Marjuan Canady, actress, playwright, and producer has a lot to be proud of. She has not one, but two play credits to her name, one of which, titled Girls! Girls? Girls. is performed by Marjuan—and only Marjuan. Her second play, Callaloo: A Jazz Folktale, debuted this January to wonderful reviews.
The rising talent took time to speak with YHM about her theater history, the importance of identity and history, as well as gender issues. If anything can be taken away from this insightful young woman, it’s this: love who you are and where you come from, because it’s what makes you, you.
YHM: When did you first become interested in acting?
MC: I started performing when I was really little. My interest came from my mom, who took me to performances at the D.C. Kennedy Center, and I became really interested in the arts. I went to Duke Ellington School of the Arts in D.C. for four years studying musical theatre, where I learned not just how to dance, sing and act, but to be more critical about performance and my place in the world as an artist.
It’s a lot for a 14-year-old to deal with—your identity, why you’re important to your community. After that, I went to graduate school at New York University and studied Art and Public Policy.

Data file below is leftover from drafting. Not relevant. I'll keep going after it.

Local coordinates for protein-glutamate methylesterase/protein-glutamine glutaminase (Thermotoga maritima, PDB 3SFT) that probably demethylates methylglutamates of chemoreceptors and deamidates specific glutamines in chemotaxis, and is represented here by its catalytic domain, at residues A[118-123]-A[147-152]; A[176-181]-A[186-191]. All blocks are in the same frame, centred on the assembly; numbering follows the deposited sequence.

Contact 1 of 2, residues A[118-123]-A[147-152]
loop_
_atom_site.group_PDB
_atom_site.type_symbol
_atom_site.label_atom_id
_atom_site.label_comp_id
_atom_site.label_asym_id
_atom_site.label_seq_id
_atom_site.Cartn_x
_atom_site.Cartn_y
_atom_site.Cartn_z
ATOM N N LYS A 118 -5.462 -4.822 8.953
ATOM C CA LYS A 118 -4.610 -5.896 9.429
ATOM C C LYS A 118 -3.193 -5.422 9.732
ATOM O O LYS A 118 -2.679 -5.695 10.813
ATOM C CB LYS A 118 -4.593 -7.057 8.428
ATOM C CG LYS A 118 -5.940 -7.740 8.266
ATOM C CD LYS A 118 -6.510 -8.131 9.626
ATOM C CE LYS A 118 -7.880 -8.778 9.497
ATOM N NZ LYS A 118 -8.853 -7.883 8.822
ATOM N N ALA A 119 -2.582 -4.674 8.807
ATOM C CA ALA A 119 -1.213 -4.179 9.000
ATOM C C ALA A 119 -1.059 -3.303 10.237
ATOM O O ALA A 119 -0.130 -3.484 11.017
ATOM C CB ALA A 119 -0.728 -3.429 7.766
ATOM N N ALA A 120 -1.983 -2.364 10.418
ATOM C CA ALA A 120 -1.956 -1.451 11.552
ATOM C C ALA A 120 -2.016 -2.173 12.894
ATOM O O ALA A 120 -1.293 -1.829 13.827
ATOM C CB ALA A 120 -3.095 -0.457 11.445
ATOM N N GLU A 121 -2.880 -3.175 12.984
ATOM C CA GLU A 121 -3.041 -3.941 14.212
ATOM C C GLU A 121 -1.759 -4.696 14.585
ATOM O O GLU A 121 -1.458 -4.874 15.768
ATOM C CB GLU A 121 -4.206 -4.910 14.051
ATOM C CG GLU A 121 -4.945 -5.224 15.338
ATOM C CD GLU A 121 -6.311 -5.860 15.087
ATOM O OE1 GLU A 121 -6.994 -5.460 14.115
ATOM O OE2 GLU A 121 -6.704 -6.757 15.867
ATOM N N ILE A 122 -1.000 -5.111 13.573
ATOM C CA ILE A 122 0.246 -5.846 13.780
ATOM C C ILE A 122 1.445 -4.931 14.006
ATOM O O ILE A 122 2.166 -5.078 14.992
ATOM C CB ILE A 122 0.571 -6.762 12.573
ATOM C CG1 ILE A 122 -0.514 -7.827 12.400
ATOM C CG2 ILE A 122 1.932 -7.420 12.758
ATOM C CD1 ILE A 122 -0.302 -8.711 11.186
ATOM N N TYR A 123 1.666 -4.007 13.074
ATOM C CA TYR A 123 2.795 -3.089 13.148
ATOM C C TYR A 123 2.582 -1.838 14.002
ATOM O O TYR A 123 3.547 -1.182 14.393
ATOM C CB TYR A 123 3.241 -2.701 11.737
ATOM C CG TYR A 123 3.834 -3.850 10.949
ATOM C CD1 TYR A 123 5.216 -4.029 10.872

YHM: Did you ever feel pressured to pursue a more “traditional” career?
MC: I have had a lot of support, but my family is in the sciences. I have had to battle with them a little bit because they are more traditional, but they are very supportive of what I want to do.
YHM: How do you handle the pressure to become another “Christina Aguilera” type pop figure?
MC: I see positive women around me who are doing great things, like my mom and people that came before me, and that’s the thing that keeps me motivated to keep going. It’s also the reason I like to give back to young people, and especially girls, because to me it’s all about what you can give to other people.
I get more excitement when I can talk to young girls about beauty and self-esteem—because a lot of people don’t even ask them about those things.
YHM: What is your ultimate goal with these plays and your work?
MC: To really strengthen the conversation about women in the media, specifically women of color in the media, and how we all get sucked into this system where it affects our day-to-day lives. A character from Girls! Girls? Girls., 40 Ounce, is this misogynistic man, the epitome of a black rapper, whose point is to show the power of media.
He gets the biggest reaction–people either find it hilarious, or are really bothered by it. I use comedy to poke fun at our society—it’s easier to digest. Younger people don’t make the connection between the media and how we are influenced by it.
YHM: Do you have any advice for girls looking to accomplish feats like yours while staying true to themselves?
MC: Be excellent at your craft so no one can say “you can’t do it”, because you know you can. Be bold, courageous, and tell your story. Think about the women that came before you. You have a lot of women to support you, so let them lead you.
By Kerilyn Bartley